| One of my long standing dreams has been to build a bowlback mandolin. Over the
last few years, I feel I have learnt enough by making my own instruments and
repairing many bowlbacks, to at least make a start. This will be a record of my
Problems: The biggest
issue I feel I need to deal with, will be.....'How to build the bowl!'
...the rest will be similar to building a flatback, I guess. I have done a fair
bit of research on this, and discovered that they are built either on a frame
of some kind, or on a mould. With the exception of a superb site
chronicling the building of an Oud, and Lundberg's book on lute construction,
whose bowls are rather different from that of a mandolin, there is nothing on
the net that really deals with the technical difficulties of bowl construction.
I do have a plan for a bowl, but it is very simple, with only 7 ribs, and does
not explain anything about the construction at all.
Resolutions: I have decided to build on a mould,
and model it on a 1932 Embergher, since I have discovered a superb set
of posters, providing enough detail to build a plan. I have also decided to
build a bowl based on a Loveri I have on a frame.
These are some of the
bowl-related issues as I see them, and their possible answers.....
Q: How to decide on the shape of the ribs, and how many
A: Taken from the models.
Q: How to attach the ribs to heel and neck blocks whilst
A: Evidence from several disassembled bowls seems to
suggest some were pinned at the tail, the hole subsequently hidden beneath
the end clasp. 'Thick' hide glue also 'grabs' quite quickly, so the neck
end may be held with elastic I think.
Q: How to hold ribs in correct alignment during
construction, and force together for a good join?
A: No answer here, so I
will have to try a combination of elastic bands and clamps!! Or I have
Q: How to bend the very thin stringing material?
A: I have tried taping several together so they are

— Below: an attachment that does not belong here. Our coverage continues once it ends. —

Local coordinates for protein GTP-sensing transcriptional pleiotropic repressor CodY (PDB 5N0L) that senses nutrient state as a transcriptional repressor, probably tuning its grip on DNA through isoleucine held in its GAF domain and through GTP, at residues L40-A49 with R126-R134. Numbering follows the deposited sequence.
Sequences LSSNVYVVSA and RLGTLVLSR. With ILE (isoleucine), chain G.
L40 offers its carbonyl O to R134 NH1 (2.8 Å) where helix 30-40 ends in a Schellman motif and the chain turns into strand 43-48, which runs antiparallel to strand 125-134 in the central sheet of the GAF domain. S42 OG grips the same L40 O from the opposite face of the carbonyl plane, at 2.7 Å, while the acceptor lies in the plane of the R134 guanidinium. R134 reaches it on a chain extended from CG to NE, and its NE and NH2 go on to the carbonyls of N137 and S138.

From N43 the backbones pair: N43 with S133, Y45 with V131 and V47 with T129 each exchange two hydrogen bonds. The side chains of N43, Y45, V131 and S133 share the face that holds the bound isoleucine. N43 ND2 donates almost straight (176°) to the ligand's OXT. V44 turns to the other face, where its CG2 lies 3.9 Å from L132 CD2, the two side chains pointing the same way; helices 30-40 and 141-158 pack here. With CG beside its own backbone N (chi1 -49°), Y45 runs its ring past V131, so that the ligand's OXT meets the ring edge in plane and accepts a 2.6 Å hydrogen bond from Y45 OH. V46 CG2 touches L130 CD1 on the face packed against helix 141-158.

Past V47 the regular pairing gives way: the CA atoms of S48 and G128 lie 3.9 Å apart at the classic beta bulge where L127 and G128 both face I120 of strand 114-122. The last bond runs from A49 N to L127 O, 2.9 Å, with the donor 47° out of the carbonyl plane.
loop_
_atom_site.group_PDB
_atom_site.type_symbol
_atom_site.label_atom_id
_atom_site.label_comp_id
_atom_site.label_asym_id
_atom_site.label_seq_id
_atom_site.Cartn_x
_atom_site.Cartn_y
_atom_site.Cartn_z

then wider than tall, and this seems to work to some extent.
Q: How to trim the sides of the ribs, so that are the
correct angle to meet the adjoining rib?
A: By fitting odd ribs to
damaged instruments, I have discovered that a pre-bent rib, sanded on a
flat surface, will give a good edge to glue to another treated the same
way. Or even better, an upturned plane.... new jig to build there!?
Q: Do I start with the sides and work up, or the keel rib
and work down?
A: The consensus seems to be start with the centre rib
and work outwards.
Some of the other practical issues
that I must address are...
Q: How to construct the heel and tail blocks?
A: In both systems, the heel and tail blocks will need
fitting to the mould /frame first, then shaping to receive the ribs. I
have seen a photo which apparently shows a whole head and neck, apparently
unfinished, attached to a bowl mould.
Q: What system is best for joining the neck to the heel
A: Provided I can manage
the complex curved heel, I have decided carving the heel as part of the
neck, is stronger than wedge joins.
Q: How much dome to put on the table?
A: I will take the amount of dome from the 'models'.
I have been measuring, and there is a fair difference in dome height,
which bears no obvious relation to sound. Is it just a structural device?
Q: How much to cut out of the table centre below the bend,
A. Have solved this one, by
re-building the top of an old fluted Stridente.
Q: How to glue the table in 2 sittings at different
A: I have discovered that some tables had segments
removed, whilst others didn't. Similarly, some tops were glued to the bowl
first, half at a time, joined above the bend, then glued below the bend,
while others were made as a piece, bent, then fitted whole. Removing a
section should make for a much stronger shape. On the Stridente, I glued
the top half, after planing the 'v cutout', and will glue lower half
Q: Positioning and shape of the struts?
A: Taken from the models.
The links below will be
hyper-linked once I begin each stage, and have something pictorial to put on